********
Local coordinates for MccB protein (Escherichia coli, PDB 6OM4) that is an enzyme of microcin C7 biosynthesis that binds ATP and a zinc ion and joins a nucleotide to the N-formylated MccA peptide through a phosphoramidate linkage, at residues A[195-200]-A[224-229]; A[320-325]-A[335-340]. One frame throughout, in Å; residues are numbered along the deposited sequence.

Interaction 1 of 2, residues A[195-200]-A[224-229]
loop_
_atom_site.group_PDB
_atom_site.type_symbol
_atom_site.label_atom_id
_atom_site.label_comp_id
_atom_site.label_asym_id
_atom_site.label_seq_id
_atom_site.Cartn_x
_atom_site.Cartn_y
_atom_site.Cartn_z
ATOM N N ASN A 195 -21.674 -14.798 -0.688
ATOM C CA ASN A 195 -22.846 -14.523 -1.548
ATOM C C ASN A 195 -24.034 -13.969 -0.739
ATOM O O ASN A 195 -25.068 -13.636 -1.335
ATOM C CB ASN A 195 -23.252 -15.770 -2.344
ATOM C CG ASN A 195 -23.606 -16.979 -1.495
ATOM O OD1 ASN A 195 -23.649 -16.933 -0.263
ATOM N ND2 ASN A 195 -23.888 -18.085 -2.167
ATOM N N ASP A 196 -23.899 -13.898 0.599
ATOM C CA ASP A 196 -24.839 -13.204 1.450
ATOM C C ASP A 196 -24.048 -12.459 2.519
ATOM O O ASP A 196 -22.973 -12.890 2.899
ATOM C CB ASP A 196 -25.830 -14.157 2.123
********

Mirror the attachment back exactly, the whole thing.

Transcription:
Local coordinates for MccB protein (Escherichia coli, PDB 6OM4) that is an enzyme of microcin C7 biosynthesis that binds ATP and a zinc ion and joins a nucleotide to the N-formylated MccA peptide through a phosphoramidate linkage, at residues A[195-200]-A[224-229]; A[320-325]-A[335-340]. One frame throughout, in Å; residues are numbered along the deposited sequence.

Interaction 1 of 2, residues A[195-200]-A[224-229]
loop_
_atom_site.group_PDB
_atom_site.type_symbol
_atom_site.label_atom_id
_atom_site.label_comp_id
_atom_site.label_asym_id
_atom_site.label_seq_id
_atom_site.Cartn_x
_atom_site.Cartn_y
_atom_site.Cartn_z
ATOM N N ASN A 195 -21.674 -14.798 -0.688
ATOM C CA ASN A 195 -22.846 -14.523 -1.548
ATOM C C ASN A 195 -24.034 -13.969 -0.739
ATOM O O ASN A 195 -25.068 -13.636 -1.335
ATOM C CB ASN A 195 -23.252 -15.770 -2.344
ATOM C CG ASN A 195 -23.606 -16.979 -1.495
ATOM O OD1 ASN A 195 -23.649 -16.933 -0.263
ATOM N ND2 ASN A 195 -23.888 -18.085 -2.167
ATOM N N ASP A 196 -23.899 -13.898 0.599
ATOM C CA ASP A 196 -24.839 -13.204 1.450
ATOM C C ASP A 196 -24.048 -12.459 2.519
ATOM O O ASP A 196 -22.973 -12.890 2.899
ATOM C CB ASP A 196 -25.830 -14.157 2.123